Recording Studio Cymbals come in many different types, shapes and sizes here is a a description of the major types of Recording Studio Cymbals.
Recording Studio: Crash Cymbals
When most people think of how a cymbal sounds, they’re generally thinking of a crash cymbal. These are the loud, explosive cymbals that are used to accent particular parts in the drum pattern.
Crash cymbals can range from around 8” in size, up to around 24”, changing the pitch drastically. They can also range in thickness, with brighter tones from thinner cymbals. Typically, a beginner set of cymbals will have a crash somewhere between 14” and 18” in size.
Occasionally, a beginner kit will have a crash ride, which is designed to function as both a crash and a ride. Usually, this is something of a compromise of each type of cymbal.
Generally, crash cymbals will be placed to the left of a right-handed kit.
Recording Studio: Ride Cymbals
A ride cymbal is often the biggest cymbal in a typical beginner drum-kit (but not always), and in a right-handed kit is generally placed on the right above the floor tom. Whereas crash cymbals are typically used for accents, ride cymbals are used to play steady patterns, often in a similar manner to hi-hats.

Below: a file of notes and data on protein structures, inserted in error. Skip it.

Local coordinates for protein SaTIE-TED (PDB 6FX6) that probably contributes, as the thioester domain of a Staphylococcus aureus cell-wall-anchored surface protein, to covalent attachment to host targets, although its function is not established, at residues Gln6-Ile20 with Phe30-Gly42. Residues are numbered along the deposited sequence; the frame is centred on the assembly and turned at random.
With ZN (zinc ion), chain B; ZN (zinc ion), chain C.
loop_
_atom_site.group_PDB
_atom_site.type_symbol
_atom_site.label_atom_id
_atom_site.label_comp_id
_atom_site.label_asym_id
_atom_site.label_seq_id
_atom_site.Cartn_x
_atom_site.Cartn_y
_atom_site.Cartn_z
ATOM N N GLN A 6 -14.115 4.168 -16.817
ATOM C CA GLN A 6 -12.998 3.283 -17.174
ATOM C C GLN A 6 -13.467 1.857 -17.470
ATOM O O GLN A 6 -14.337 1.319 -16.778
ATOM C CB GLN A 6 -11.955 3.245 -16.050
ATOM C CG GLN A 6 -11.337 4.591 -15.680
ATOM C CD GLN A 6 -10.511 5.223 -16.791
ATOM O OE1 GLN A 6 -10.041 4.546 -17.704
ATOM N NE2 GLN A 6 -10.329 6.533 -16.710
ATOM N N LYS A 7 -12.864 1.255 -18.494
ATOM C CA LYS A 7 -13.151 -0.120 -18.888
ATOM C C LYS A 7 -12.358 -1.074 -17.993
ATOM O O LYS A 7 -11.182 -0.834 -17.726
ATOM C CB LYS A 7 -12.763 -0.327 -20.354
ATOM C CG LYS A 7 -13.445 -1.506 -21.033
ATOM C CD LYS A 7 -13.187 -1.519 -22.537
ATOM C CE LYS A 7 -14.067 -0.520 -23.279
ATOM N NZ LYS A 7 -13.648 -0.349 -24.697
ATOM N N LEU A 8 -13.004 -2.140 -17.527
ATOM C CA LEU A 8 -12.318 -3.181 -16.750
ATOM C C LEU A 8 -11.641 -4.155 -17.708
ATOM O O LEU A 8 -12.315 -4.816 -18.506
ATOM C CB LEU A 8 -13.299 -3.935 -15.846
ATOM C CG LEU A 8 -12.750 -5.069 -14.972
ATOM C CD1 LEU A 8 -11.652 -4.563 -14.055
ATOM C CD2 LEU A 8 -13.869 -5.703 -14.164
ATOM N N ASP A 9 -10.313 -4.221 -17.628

Whereas a crash has a sound that is rich and explosive, rides tend to have a shimmering, sustaining sound. Generally (though not always), ride cymbals tend to be larger than crash cymbals in a typical beginner kit. An average ride may be around 20”, but rides of 26” and bigger are not uncommon.
The sound of a ride varies hugely depending on where it is hit. The bell (the bit around the cymbal mount) produces a sharp bell ‘ping’ sound, with low sustain, whilst the bow produces a more subtle, familiar cymbal sound. This variation makes the ride an incredibly versatile cymbal.
Again, thinner rides will give a lighter, brighter and ‘washier’ sound, whilst thicker rides tend to be darker, with a louder, bell-like ‘ping’.
Recording Studio: Hi-Hats
Hi-hats are the pair of cymbals that sit together on stand, with a pedal to open and close them. These are used to play steady patterns, and playing them whilst open provides the means to provide an additional accent.
When played closed, the sound can vary from a soft, crisp, percussive ‘chick’, to more aggressive, muted and metallic sound, depending on cymbal type. When open, hi-hats have a sandy, ‘sizzle’ sound that cuts through, allowing the drummer to easily accent.
Once again, lighter hi-hat cymbals produce a brighter sound, whilst heavier cymbals produce a darker sound. Recording studio Hi-hats are typically between 13” and 16”.
Here is a great video about how cymbals are made.